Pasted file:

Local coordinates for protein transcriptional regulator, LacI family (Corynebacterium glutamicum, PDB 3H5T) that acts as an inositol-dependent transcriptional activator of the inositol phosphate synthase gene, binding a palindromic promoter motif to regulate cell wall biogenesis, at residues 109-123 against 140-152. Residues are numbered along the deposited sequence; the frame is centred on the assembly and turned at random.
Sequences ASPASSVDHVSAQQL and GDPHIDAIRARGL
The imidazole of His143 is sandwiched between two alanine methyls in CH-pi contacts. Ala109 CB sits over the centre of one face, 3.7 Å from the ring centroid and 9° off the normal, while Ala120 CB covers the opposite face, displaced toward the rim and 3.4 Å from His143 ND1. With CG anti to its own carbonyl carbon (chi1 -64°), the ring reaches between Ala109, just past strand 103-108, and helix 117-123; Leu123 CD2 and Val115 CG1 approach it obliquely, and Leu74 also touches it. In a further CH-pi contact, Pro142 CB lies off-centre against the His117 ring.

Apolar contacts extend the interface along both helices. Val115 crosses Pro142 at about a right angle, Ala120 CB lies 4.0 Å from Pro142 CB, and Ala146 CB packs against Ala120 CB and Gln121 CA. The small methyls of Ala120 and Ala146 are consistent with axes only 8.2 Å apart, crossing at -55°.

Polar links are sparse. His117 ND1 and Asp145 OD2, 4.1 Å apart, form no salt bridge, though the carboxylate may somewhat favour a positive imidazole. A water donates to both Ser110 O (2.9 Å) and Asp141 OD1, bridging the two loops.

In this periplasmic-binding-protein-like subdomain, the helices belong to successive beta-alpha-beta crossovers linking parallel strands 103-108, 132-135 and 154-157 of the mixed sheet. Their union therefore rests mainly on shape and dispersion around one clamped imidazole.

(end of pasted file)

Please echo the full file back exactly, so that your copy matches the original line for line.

Local coordinates for protein transcriptional regulator, LacI family (Corynebacterium glutamicum, PDB 3H5T) that acts as an inositol-dependent transcriptional activator of the inositol phosphate synthase gene, binding a palindromic promoter motif to regulate cell wall biogenesis, at residues 109-123 against 140-152. Residues are numbered along the deposited sequence; the frame is centred on the assembly and turned at random.
Sequences ASPASSVDHVSAQQL and GDPHIDAIRARGL
The imidazole of His143 is sandwiched between two alanine methyls in CH-pi contacts. Ala109 CB sits over the centre of one face, 3.7 Å from the ring centroid and 9° off the normal, while Ala120 CB covers the opposite face, displaced toward the rim and 3.4 Å from His143 ND1. With CG anti to its own carbonyl carbon (chi1 -64°), the ring reaches between Ala109, just past strand 103-108, and helix 117-123; Leu123 CD2 and Val115 CG1 approach it obliquely, and Leu74 also touches it. In a further CH-pi contact, Pro142 CB lies off-centre against the His117 ring.

Apolar contacts extend the interface along both helices. Val115 crosses Pro142 at about a right angle, Ala120 CB lies 4.0 Å from Pro142 CB, and Ala146 CB packs against Ala120 CB and Gln121 CA. The small methyls of Ala120 and Ala146 are consistent with axes only 8.2 Å apart, crossing at -55°.

Polar links are sparse. His117 ND1 and Asp145 OD2, 4.1 Å apart, form no salt bridge, though the carboxylate may somewhat favour a positive imidazole. A water donates to both Ser110 O (2.9 Å) and Asp141 OD1, bridging the two loops.

In this periplasmic-binding-protein-like subdomain, the helices belong to successive beta-alpha-beta crossovers linking parallel strands 103-108, 132-135 and 154-157 of the mixed sheet. Their union therefore rests mainly on shape and dispersion around one clamped imidazole.